#TBT – This is an article that I wrote about two years ago, but never shared. After hearing Justin Timberlake’s ‘Mirrors’ on the radio for the first time in what feels like years, I started to reminisce about the good time I had on set while making this video.
Last weekend Justin Timberlake thanked me in his acceptance speech at the MTV VMAs. Ok… so that’s stretching the truth a
lot bit. JT didn’t exactly get on stage and sing my praises
to the world- but I’ll take it, because back in March I had the opportunity to be
a part of making the ‘Mirrors’ music video with him.
Originally I was going to pass on the job in favor of spending more time visiting a friend at “real college” at Colgate in upstate New York. But the reaction I got from a bunch of intoxicated frat boys at the thought of my helping Justin put on him “Suit & Tie” made me realized that if I didn’t take it, I might one day regret it.
The majority of it was shot inside a beautifully ornate townhouse a block and a half from where I grew up on the Upper East Side. Arriving to set at 6:45am (ouch) we were met not only by the biting cold of winter in NYC, but the sight of what I (as a dorming student surviving off of shitty meal plan eggs), thought was one of the most beautiful views in the world: an all you can eat/anything you want breakfast truck. Thank you JT.
I should point out the fact that this was my first music video and I wasn’t exactly sure what to expect. It turned out that for the most part my job was the same as it normally is when assisting on set at any run of the mill photoshoot. Only, much faster. If any of you have seen the video (watch it here) you will notice that there are tons of dancers/extras in the video. Now think about each one of these dancers having to be styled, fitted, and then actually dressed multiple times by a team of only four people.
Not only does this give each member of the team a great deal of responsibility, but it can also create a very stressful situation at times. Everything has got to be done fast and more importantly, it’s got to be done right.
The concept of this video was how two people who have spent their entire lives together – encompassing both the ups and the downs –become ‘a mirror’ of the other. Then exploring the emotions that incur when half passes away. The older woman (representing Justin’s grandmother, Sadie Bomar) has lost her husband (the older man representing his grandfather, Willaim, who sadly passed away not long before the video was made) and is being flooded with memories of their life together as she prepares to move on.
The three categories of looks we pulled for were the ‘20s, the circus, and the ‘70s. The video’s main stylist, the beautiful and talented Laura Morgan, worked closely with the video’s director, Floria Sigismondi (who, by the way possesses a kick ass style of her own). Obviously there had been a lot of previous discussion about what they were going for, but there was also a lot of on-the-spot decisions being made. I’m sure it can be challenging at times, but that spontaneous creativity is something I find to be incredibly exciting. I am someone who loves research and planning, but sometimes an idea can just come to you in the moment and end up being better than something that was agonized over for hours.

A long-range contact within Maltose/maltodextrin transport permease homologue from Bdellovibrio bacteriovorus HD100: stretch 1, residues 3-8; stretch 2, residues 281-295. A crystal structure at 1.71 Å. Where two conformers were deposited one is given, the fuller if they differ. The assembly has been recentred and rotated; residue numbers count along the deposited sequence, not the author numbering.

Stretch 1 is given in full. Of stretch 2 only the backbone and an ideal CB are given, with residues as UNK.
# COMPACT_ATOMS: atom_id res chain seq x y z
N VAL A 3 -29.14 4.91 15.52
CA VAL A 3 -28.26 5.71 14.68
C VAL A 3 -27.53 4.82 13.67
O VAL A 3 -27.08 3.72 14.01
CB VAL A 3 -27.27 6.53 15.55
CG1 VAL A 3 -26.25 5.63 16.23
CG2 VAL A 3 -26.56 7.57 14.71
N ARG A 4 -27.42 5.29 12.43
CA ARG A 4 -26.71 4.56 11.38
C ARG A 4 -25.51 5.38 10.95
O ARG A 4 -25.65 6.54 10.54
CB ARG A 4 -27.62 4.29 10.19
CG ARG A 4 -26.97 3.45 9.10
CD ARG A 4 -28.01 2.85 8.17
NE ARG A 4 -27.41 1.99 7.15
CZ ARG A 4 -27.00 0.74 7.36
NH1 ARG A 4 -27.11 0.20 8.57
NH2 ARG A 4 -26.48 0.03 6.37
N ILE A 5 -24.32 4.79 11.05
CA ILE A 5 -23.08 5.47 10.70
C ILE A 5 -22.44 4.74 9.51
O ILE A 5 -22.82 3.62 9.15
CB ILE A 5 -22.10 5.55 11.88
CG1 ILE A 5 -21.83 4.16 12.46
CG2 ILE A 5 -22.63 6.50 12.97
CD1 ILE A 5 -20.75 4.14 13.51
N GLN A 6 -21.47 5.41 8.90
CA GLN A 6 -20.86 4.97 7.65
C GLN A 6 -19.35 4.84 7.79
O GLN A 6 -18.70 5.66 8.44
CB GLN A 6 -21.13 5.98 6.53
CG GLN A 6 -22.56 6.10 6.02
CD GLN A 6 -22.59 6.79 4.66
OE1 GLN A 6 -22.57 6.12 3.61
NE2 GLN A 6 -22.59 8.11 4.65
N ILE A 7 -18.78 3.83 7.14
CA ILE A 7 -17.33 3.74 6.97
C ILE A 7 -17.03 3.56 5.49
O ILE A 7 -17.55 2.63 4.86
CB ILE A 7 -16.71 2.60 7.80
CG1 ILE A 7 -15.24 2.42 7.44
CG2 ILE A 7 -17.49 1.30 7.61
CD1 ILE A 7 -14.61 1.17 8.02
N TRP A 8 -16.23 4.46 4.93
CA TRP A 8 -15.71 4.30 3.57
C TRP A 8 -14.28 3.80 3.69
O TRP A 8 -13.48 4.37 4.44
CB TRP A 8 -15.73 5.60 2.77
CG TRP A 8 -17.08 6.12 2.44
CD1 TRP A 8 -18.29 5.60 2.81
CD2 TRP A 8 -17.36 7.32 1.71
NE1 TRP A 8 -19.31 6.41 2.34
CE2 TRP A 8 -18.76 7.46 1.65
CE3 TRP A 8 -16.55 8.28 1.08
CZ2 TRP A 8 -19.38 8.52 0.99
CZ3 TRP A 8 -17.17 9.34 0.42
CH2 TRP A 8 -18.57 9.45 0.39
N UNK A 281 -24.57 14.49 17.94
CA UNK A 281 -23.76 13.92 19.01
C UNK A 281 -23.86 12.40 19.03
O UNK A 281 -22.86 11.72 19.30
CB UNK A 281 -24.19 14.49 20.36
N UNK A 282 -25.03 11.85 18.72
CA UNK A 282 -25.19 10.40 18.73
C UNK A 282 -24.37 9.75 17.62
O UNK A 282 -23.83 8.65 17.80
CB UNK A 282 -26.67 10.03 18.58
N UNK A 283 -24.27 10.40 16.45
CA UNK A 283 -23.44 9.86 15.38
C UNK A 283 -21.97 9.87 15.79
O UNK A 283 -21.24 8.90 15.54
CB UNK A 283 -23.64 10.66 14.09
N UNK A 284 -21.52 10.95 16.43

At some point, all of my memories of those days got a bit jumbled up in a caffeine-induced haze of polyester, clown shoes, and Swarovski. It’s fun to re-watch the video and have certain moments come back to me. Like spending the better part of an Sunday morning calling everyone I knew who might have an extra dance-belt Justin could use because none of the supply stores were open at that hour. Or, one of the more forward extras making me feel incredibly uncomfortable by attempting to hit on me while I dressed him.
Being thrown into it, the process of working on the video was like a compilation of many individual shots. A range of quasi-interconnected sequences set the repetitive track of a new Justin Timberlake single. It was undeniably fun, but it was still work. Moving on and getting caught up in other jobs and finals at school I nearly forgot about it until one Saturday morning I came across the final product by accident while watching the Top 20 Countdown (a part of my Saturday ritual since high school). At 8:21 long, the video had the feel of a short film rather than a music video. It’s romantic, but it’s real. It’s a nice testament to a time back when people actually stayed married.